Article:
Edge rusher Dante Fowler left the game with a sore hamstring, but was able to return.

Monday Night Update

Buccaneers linebacker Adarius Glanton suffered a horror double leg break -- displaced fractures of both his tibia and fibula -- and will require surgery. He should be able to make a full recovery during the offseason, but will obviously not play again this year.

Receiver DeSean Jackson, tight end O.J. Howard, and guard J.R. Sweezy were all in protective walking boots after the game, with Jackson also aided by crutches. All three suffered ankle injuries, as did rookie safety Justin Evans. Tight end Cameron Brate suffered a knee injury. Safety T.J. Ward was evaluated for concussion symptoms and removed from the game, with no further update yet on his status.


The following players were removed from their respective games with concussion symptoms and enter the league protocol:

  • 49ers receiver Aldrick Robinson
  • Eagles cornerback Patrick Robinson
  • Giants receiver Tavarres King
  • Jets defensive lineman Leonard Williams
  • Packers receiver Davante Adams
  • Saints guard Larry Warford
  • Seahawks linebacker D.J. Alexander

Other Injuries

Bengals safety George Iloka and offensive tackle Cedric Ogbuehi both left Sunday's blowout defeat with shoulder injuries, while backup linebacker Jordan Evans left with an arm injury. Ogbuehi was listed on the injury report with a shoulder injury prior to the game, so his ailment may be an aggravation of an existing condition. No news is yet available for any of these players.

Bills cornerback E.J. Gaines injured his knee against the Dolphins and was replaced by Shareece Wright. The exact nature of the injury is not yet public, but it will probably be subject to an MRI scan today. Receiver Kelvin Benjamin has been playing through a meniscus tear, and news broke today that he will have surgery at the beginning of the offseason.

Broncos quarterback Trevor Siemian suffered a partial dislocation of his left shoulder on Thursday night, and has been placed on injured reserve. The team would prefer to replace him with Paxton Lynch, but that depends on Lynch's own health after he suffered an ankle injury during his previous start in Week 13. If Lynch cannot play, Brock Osweiler would return to the starting lineup.

Cardinals safety Antoine Bethea left Sunday's game with a knee injury, returned, then left again for good. Linebacker Karlos Dansby suffered a calf strain. Backup receiver and punt returner Brittan Golden fractured his arm, and will be placed on injured reserve.

Cowboys offensive tackle Tyron Smith suffered a knee sprain on Sunday night when a Raiders defender rolled into his leg during a play. The severity of the sprain is not known, but Smith may be able to finish out the season if it is relatively mild. Defensive end Benson Mayowa injured his back.

Dolphins safety T.J. McDonald injured his shoulder against Buffalo, and will have an MRI scan on the injury today. Initial reports indicate that the injury is probably mild.

Giants safety Landon Collins played on Sunday despite aggravating his nagging ankle injury in Week 14. He did not finish the game, and may be held out of the team's final two games to avoid further injury. Linebacker B.J. Goodson has also been battling an ankle injury, and also did not finish the game after aggravating his injury. Goodson has only played two games in the past two months due to the injury, and also looks likely to miss further time.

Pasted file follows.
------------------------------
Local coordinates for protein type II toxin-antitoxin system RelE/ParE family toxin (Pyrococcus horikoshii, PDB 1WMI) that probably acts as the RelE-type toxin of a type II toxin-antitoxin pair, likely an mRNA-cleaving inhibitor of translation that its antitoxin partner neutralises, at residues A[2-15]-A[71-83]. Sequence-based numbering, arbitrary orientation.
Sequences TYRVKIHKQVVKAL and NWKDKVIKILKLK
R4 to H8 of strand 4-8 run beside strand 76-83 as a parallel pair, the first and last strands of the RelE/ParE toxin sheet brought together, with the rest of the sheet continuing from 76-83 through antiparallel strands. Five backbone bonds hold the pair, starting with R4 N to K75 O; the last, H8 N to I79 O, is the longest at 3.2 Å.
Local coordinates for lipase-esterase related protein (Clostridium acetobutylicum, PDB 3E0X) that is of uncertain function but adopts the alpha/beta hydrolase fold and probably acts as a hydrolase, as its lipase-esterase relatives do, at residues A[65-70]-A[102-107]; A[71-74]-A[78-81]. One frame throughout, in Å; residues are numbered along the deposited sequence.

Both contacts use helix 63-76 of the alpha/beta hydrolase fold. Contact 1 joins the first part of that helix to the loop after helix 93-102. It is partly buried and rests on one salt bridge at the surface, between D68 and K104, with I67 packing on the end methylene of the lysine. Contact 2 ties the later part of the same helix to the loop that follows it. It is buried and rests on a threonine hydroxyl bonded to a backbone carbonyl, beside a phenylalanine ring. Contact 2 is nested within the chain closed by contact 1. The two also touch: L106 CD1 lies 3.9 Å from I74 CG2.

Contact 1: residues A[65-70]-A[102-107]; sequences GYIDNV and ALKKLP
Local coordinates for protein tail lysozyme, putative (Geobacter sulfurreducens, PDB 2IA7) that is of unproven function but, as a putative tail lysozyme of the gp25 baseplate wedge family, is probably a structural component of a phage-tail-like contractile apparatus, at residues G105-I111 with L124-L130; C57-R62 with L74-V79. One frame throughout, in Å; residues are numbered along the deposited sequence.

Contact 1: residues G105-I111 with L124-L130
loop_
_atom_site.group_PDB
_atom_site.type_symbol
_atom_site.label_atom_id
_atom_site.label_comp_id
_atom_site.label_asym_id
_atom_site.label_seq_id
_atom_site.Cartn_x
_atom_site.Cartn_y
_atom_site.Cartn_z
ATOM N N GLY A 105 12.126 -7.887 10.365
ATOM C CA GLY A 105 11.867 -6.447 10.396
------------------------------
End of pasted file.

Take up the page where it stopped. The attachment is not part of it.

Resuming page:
Lions guard T.J. Lang was listed as questionable ahead of Saturday's game against the Bears, and was unable to finish the contest. The Lions have a slightly extended week ahead of their game against the struggling Bengals, so Lang is slightly more likely to play this week than he would otherwise be.

Packers linebacker Nick Perry injured his ankle against the Panthers and did not return. The severity of the injury is not yet public, but Perry's status for Week 16 may hinge on tonight's Falcons-Buccaneers game. A Falcons win would eliminate the Packers from the playoffs, and reduce the incentive for Perry (and others) to play through existing injuries.

Panthers backup receiver and special teamer Russell Shepard injured his shoulder and did not return against the Packers.

Rams linebacker Mark Barron injured his knee and did not return against the Seahawks. Some early reports suggest that the score was a factor in the decision to keep Barron out of the game, and that he could have returned if required. He is not currently expected to miss further time.

Ravens receiver Jeremy Maclin injured his knee against the Browns. Though head coach John Harbaugh stated after the game that the injury did not look serious, Maclin will have an MRI scan today as a precaution.

Redskins linebacker Ryan Anderson sprained his knee against the Cardinals and did not return. Anderson was already listed on the injury report with an ankle injury, and the former might be a consequence of the latter. Anderson will have tests today to determine the injury's severity.

Seahawks special teamer and nickel cornerback Justin Coleman injured his chest on punt coverage and did not return to the game. Tight end Nick Vannett suffered a shoulder injury. Pete Carroll usually addresses the team's injuries on his Monday radio appearance, but until then no news is available on either.

Titans cornerback Logan Ryan injured his ankle in San Francisco. Receiver Rishard Matthews was also hurt on a collision while making a third-quarter reception, but did return to the game.

Vikings receiver Jarius Wright hurt his foot against the Bengals and did not return. As noted above, foot injuries are a real grab bag. Historically 40 percent of these injuries have caused wide receivers to miss at least one game; about 20 percent cause them to miss more than three weeks. Typical recovery times are one to six weeks. Assuming the injury isn't too severe it seems likely Wright will be able to play in the Vikings' first postseason game, but it's harder to guarantee he'll be 100 percent.